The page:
French gangster uses helicopter to flee prison, manhunt under way


In 2103 Faid used explosives to blast his way through five prison doors and escape from another prison, briefly taking four wardens hostage and managing to stay on the loose for a month and half before being captured.

Redoine Faid staged a dramatic escape from a French prison using a helicopter. When the chopper arrived, Faid was meeting with his brother in the visiting room.

Redoine Faid, probably the most notorious French gangster, has escaped jail for the 2nd time, this time in a helicopter.

The escape came after an appeals court sentenced him to 25 years for masterminding a May 2010 botched armed robbery, in which a policewoman was killed. Le Point reports that prisoners don't go into that courtyard which is why there was no overhead netting. Faid and his accomplices are believed to have ditched the airplane and escaped by vehicle.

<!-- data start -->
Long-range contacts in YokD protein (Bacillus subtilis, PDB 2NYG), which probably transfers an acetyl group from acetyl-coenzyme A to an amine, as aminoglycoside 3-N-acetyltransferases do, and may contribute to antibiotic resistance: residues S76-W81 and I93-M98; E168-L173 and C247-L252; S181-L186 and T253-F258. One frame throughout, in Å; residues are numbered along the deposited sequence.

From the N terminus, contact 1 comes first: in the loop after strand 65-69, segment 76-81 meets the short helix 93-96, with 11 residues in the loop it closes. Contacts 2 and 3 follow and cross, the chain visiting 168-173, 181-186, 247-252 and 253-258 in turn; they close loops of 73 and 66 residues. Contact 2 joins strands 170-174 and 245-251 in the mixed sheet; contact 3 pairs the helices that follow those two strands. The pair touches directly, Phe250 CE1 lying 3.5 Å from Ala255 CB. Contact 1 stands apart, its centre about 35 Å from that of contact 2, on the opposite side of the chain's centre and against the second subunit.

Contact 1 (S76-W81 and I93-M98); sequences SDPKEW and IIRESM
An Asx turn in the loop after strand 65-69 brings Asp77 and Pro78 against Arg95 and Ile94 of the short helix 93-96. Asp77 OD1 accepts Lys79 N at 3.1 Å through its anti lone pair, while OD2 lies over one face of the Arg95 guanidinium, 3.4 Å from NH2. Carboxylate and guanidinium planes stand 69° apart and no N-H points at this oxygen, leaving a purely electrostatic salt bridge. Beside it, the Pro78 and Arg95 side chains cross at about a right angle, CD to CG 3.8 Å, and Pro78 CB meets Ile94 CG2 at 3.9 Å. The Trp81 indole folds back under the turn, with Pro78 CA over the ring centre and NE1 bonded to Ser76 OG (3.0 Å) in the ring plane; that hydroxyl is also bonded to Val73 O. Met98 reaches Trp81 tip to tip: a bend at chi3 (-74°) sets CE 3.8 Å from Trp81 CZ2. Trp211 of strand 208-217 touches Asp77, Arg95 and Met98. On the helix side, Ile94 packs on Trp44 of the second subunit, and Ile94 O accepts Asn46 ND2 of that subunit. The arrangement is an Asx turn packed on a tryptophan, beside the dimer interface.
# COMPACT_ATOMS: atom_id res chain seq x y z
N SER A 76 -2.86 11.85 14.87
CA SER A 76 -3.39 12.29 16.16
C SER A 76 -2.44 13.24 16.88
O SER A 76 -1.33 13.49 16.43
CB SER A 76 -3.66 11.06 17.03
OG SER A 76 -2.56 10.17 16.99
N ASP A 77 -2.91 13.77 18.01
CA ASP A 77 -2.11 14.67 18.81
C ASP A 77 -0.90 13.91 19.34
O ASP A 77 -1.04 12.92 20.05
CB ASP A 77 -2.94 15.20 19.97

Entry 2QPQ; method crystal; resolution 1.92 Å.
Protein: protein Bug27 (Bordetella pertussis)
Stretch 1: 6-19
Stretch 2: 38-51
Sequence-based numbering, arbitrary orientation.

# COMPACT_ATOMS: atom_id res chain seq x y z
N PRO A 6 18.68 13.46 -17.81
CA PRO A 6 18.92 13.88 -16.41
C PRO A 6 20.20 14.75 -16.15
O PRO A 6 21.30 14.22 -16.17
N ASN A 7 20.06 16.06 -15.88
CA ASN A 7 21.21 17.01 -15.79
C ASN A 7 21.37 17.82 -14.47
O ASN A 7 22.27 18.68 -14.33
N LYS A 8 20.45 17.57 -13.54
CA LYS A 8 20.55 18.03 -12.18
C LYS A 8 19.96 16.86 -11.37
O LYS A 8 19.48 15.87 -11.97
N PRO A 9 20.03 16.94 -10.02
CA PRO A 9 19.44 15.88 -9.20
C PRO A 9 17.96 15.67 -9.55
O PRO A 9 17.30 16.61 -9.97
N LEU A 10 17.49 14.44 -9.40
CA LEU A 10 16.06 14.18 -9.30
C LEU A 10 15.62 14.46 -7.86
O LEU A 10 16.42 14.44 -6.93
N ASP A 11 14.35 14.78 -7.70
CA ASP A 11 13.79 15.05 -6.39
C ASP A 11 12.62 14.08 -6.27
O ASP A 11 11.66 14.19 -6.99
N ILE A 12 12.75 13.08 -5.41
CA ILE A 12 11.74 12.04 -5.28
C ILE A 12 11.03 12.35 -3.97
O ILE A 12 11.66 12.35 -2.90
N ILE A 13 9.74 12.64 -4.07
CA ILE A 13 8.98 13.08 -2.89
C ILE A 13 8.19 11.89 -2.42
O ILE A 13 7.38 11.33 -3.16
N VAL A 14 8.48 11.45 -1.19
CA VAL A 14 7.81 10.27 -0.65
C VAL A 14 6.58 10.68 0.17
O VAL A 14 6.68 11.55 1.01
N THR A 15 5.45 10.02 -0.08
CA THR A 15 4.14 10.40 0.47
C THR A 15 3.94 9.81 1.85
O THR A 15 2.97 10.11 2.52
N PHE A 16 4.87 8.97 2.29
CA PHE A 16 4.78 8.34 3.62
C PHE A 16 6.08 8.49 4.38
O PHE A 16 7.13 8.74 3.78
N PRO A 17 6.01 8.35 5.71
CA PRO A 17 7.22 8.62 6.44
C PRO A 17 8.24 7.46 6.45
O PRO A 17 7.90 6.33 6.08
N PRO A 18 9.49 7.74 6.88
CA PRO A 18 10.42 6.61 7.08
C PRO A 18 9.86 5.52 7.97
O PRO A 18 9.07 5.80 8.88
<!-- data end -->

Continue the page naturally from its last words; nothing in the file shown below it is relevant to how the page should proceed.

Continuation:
The men quickly made good their escape in the helicopter in an operation lasting just 10 minutes, Delabroye told AFP at the penitentiary in Reau in the French capital's southeastern suburbs.

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Police later found the helicopter burned in the town of Garges-les-Gonesse, north of Paris.

In the 1990s, he led a gang involved in robbing banks and armored vans.

Faid fled on Sunday with three accomplices, according to the sources. In 2009 Faid wrote a book about his experiences of growing up in Paris's crime-ridden suburbs and graduating into a life of law-breaking. Authorities later learned that Bourgain spent months before the escape teaching herself how to fly a helicopter. Faid was freed by three heavily armed men with assault rifles around 11.20 am local time (2.50 pm Indian Standard Time), BBC reported.

Prior to this, he had been released from a previous stint of a decade behind bars after convincing parole officials that he regretted his criminal past and was determined to start afresh.

He was nabbed six weeks later in a hotel outside Paris. In it, he claimed to have been inspired by the USA gangster film "Scarface", the Telegraph wrote, but said his life of crime was behind him.